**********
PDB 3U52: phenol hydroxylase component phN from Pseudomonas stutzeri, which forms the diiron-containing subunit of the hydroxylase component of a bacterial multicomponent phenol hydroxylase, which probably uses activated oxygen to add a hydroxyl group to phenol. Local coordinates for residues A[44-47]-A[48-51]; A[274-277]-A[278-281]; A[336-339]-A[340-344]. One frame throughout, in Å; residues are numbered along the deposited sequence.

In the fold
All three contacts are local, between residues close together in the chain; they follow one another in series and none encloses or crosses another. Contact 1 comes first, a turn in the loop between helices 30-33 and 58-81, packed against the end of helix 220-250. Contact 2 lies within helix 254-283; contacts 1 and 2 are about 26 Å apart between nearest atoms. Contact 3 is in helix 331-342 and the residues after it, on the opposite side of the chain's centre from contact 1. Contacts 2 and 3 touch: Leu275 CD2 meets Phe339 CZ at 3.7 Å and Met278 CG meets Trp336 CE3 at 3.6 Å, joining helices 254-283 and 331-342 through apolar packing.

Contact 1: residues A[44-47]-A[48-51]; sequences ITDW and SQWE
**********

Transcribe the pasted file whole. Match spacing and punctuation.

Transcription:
PDB 3U52: phenol hydroxylase component phN from Pseudomonas stutzeri, which forms the diiron-containing subunit of the hydroxylase component of a bacterial multicomponent phenol hydroxylase, which probably uses activated oxygen to add a hydroxyl group to phenol. Local coordinates for residues A[44-47]-A[48-51]; A[274-277]-A[278-281]; A[336-339]-A[340-344]. One frame throughout, in Å; residues are numbered along the deposited sequence.

In the fold
All three contacts are local, between residues close together in the chain; they follow one another in series and none encloses or crosses another. Contact 1 comes first, a turn in the loop between helices 30-33 and 58-81, packed against the end of helix 220-250. Contact 2 lies within helix 254-283; contacts 1 and 2 are about 26 Å apart between nearest atoms. Contact 3 is in helix 331-342 and the residues after it, on the opposite side of the chain's centre from contact 1. Contacts 2 and 3 touch: Leu275 CD2 meets Phe339 CZ at 3.7 Å and Met278 CG meets Trp336 CE3 at 3.6 Å, joining helices 254-283 and 331-342 through apolar packing.

Contact 1: residues A[44-47]-A[48-51]; sequences ITDW and SQWE